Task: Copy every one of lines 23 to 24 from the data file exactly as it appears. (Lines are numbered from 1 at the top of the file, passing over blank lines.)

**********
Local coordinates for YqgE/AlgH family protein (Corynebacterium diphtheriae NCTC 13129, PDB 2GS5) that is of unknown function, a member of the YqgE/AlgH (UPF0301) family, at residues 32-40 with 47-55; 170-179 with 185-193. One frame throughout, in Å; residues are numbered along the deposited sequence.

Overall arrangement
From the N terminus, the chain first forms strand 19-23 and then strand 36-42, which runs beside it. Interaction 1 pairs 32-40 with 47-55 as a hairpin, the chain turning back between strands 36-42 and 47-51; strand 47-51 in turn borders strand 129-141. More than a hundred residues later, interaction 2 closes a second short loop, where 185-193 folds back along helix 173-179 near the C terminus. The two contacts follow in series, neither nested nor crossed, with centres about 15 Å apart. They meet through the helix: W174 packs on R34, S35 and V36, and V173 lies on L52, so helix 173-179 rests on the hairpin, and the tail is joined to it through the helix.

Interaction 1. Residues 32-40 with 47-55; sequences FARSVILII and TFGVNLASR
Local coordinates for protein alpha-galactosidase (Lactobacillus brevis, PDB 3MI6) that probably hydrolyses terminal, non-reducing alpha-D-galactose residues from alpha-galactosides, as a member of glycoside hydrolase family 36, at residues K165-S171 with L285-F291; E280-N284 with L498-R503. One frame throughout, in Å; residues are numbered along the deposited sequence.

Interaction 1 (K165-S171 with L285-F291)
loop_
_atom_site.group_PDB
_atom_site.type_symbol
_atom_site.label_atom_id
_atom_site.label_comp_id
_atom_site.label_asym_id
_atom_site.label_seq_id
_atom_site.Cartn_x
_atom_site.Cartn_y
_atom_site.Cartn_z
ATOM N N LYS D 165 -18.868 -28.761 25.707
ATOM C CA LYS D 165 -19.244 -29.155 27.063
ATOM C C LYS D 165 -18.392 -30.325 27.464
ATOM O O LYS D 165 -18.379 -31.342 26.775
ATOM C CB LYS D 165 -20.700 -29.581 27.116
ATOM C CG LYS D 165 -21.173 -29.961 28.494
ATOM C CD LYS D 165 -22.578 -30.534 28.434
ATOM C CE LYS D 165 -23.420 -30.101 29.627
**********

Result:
ATOM C CD LYS D 165 -22.578 -30.534 28.434
ATOM C CE LYS D 165 -23.420 -30.101 29.627